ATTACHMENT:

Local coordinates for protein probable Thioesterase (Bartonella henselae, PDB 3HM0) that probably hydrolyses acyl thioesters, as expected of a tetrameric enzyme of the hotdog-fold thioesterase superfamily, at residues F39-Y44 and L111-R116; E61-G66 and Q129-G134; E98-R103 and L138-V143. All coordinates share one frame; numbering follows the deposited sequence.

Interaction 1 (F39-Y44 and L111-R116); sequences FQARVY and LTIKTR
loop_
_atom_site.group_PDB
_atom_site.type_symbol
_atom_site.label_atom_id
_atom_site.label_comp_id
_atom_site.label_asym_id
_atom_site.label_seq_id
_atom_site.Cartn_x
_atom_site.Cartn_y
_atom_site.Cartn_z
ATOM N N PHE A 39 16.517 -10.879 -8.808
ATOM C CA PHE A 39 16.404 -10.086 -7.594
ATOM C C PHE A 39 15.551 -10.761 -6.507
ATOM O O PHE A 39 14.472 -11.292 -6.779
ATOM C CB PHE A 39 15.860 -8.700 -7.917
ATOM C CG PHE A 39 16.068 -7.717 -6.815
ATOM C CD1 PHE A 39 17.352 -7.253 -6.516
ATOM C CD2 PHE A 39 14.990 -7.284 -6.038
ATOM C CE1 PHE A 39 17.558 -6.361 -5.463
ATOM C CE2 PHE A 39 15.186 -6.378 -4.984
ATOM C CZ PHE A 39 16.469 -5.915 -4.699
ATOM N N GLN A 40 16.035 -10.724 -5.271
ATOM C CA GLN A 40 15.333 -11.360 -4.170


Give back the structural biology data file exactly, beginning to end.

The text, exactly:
Local coordinates for protein probable Thioesterase (Bartonella henselae, PDB 3HM0) that probably hydrolyses acyl thioesters, as expected of a tetrameric enzyme of the hotdog-fold thioesterase superfamily, at residues F39-Y44 and L111-R116; E61-G66 and Q129-G134; E98-R103 and L138-V143. All coordinates share one frame; numbering follows the deposited sequence.

Interaction 1 (F39-Y44 and L111-R116); sequences FQARVY and LTIKTR
loop_
_atom_site.group_PDB
_atom_site.type_symbol
_atom_site.label_atom_id
_atom_site.label_comp_id
_atom_site.label_asym_id
_atom_site.label_seq_id
_atom_site.Cartn_x
_atom_site.Cartn_y
_atom_site.Cartn_z
ATOM N N PHE A 39 16.517 -10.879 -8.808
ATOM C CA PHE A 39 16.404 -10.086 -7.594
ATOM C C PHE A 39 15.551 -10.761 -6.507
ATOM O O PHE A 39 14.472 -11.292 -6.779
ATOM C CB PHE A 39 15.860 -8.700 -7.917
ATOM C CG PHE A 39 16.068 -7.717 -6.815
ATOM C CD1 PHE A 39 17.352 -7.253 -6.516
ATOM C CD2 PHE A 39 14.990 -7.284 -6.038
ATOM C CE1 PHE A 39 17.558 -6.361 -5.463
ATOM C CE2 PHE A 39 15.186 -6.378 -4.984
ATOM C CZ PHE A 39 16.469 -5.915 -4.699
ATOM N N GLN A 40 16.035 -10.724 -5.271
ATOM C CA GLN A 40 15.333 -11.360 -4.170